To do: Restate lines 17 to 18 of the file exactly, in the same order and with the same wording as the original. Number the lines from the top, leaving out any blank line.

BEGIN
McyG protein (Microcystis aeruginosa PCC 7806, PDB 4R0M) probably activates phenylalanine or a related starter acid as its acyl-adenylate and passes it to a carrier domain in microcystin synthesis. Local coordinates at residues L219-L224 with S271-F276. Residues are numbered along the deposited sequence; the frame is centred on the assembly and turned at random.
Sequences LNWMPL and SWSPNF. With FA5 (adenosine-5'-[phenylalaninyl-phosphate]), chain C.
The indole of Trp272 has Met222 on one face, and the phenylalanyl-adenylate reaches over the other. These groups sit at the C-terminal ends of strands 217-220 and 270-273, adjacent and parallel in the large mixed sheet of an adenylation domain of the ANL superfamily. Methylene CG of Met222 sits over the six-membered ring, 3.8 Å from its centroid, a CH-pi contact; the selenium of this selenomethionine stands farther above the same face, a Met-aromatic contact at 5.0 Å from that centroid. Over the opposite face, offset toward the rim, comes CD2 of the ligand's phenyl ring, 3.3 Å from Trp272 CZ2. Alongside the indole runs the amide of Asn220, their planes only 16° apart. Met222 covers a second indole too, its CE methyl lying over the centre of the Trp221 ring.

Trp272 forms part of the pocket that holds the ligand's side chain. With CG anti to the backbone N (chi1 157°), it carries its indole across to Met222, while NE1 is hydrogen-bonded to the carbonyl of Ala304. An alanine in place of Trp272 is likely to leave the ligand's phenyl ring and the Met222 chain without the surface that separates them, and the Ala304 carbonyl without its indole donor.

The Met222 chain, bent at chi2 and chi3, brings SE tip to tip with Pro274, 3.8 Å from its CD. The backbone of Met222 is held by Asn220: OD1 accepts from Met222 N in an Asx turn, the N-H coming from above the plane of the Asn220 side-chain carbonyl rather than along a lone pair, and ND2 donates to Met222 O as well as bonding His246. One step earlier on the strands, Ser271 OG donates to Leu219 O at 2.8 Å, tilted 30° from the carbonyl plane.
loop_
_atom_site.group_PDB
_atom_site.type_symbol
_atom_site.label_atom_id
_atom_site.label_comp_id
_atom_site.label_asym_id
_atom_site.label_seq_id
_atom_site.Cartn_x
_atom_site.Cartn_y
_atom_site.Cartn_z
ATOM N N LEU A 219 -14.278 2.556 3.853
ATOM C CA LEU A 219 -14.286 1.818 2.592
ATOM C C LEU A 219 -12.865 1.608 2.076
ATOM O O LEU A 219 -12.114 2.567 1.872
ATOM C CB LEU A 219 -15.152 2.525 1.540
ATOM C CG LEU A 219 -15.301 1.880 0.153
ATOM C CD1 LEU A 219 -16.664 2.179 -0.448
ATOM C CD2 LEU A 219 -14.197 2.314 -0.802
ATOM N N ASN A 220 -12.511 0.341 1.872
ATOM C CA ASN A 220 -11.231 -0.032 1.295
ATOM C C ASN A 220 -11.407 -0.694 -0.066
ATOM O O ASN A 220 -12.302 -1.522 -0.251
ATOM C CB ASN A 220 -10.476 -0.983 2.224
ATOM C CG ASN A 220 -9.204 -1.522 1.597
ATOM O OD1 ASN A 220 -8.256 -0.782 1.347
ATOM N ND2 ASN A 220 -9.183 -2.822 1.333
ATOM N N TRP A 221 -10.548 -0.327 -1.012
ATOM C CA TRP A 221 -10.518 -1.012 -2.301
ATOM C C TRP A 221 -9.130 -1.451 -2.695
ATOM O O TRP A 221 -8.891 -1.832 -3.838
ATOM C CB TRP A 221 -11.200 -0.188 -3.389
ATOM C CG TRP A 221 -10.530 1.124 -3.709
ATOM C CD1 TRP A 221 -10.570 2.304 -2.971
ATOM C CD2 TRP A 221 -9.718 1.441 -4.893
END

ATOM C CA LEU A 219 -14.286 1.818 2.592
ATOM C C LEU A 219 -12.865 1.608 2.076